The irradiation effects of multiple ultrafast shots of laser beams with estimated fluences of some tens of
mJ/cm<sup>2</sup> on a EUV Mo/Si multilayer have been studied. Irradiation damage has been induced by multiple shots of two
different lasers (100 fs 400 nm the first, 1.5 ns 46.9 nm the second). The study has been motivated by the need of
multilayer Mo/Si optics for the delay lines of the FEL source FERMI@Elettra, where these mirrors will be used to
reflect 100 fs pulses at 13 nm with a fluence of some mJ/cm<sup>2</sup>. The analysis has been performed by means of different
techniques as EUV and soft X-ray reflectivity, XPS, and Standing wave enhanced XPS. Simulations have been carried
on by means of an indigenously developed software OPAL (Optical Properties of Anisotropic Layers) for the
calculation of the absorbed energy by the stratified medium. AFM and SEM surface images have been also acquired. In
the irradiation at 400 nm, we observed a significant change in the multilayer performance at fluences of 100 mJ/cm<sup>2</sup> and
above with a significant reduction of reflectivity. Spectroscopic analysis allowed to correlate the decrease of reflectivity
with the degradation of the multilayer stacking, ascribed to Mo-Si intermixing at the Mo/Si interfaces of the first few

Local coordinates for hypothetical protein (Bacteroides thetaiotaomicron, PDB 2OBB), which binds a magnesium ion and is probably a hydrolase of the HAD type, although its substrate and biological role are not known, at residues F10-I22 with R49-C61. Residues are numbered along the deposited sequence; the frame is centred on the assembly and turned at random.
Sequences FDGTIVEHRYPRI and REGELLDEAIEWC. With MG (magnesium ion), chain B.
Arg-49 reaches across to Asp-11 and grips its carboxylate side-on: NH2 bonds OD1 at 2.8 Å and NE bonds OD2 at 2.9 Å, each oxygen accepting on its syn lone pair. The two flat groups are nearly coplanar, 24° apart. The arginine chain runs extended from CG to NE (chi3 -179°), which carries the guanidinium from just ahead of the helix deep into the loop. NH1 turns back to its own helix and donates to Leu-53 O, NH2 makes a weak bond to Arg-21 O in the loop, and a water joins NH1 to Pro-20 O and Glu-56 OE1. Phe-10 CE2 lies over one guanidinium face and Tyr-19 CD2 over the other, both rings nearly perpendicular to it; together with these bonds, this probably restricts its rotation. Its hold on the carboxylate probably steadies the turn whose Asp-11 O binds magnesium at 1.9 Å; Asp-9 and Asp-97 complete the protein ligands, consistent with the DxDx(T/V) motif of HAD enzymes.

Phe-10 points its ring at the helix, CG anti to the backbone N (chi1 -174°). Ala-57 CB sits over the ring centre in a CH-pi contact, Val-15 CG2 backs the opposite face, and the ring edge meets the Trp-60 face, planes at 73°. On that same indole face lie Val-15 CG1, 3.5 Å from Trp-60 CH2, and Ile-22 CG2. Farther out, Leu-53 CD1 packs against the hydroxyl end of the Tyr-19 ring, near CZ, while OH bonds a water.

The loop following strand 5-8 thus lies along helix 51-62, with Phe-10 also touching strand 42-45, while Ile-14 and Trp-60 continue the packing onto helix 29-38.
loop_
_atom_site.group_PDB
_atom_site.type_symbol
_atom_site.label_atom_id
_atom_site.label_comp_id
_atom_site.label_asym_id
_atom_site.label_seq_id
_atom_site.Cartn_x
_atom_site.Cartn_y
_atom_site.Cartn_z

layers, close to the surface of the mirror. Preliminary tests have been also performed on the sample irradiated at 46.9
FERMI@Elettra is a Free Electron Laser (FEL) user facility currently under construction at Sincrotrone Trieste,
Italy. It will provide a spatial coherent transform-limited beam in the sub-ps regime, covering the wavelength
range from 100 nm to 3 nm with the goal of 1 nm (by using third harmonics). The transform-limited beam is
supposed to have a natural energy bandwidth of the order of 50-100 meV. Nevertheless, one of the three future
beamlines, the one dedicated to Low Density Matter (LDM) studies, needs a monochromator to clean the signal.
It must cover the whole wavelength range with eventual omission of the lower energy part. We will report the
design of a fixed included angle monochromator employing three gratings. The optical system will be described,
and particular attention will be given to the constraints like the pulse broadening, the focus displacement and, of
course, the flux. Engineering constraints and manufacturers tolerances also taken into account will be presented,
The FERMI@Elettra free electron laser (FEL) user facility is currently under construction at the Sincrotrone Trieste
laboratory in Trieste (Italy). It is a based on a seeded scheme that will provide an almost perfect transform limited beam
and fully spatial coherent. It will cover the wavelength range from 100 to about 3 nm and in a short future down to 1 nm
(by using higher harmonics). It is expected to be fully operative in the late summer of 2010. In this presentation we will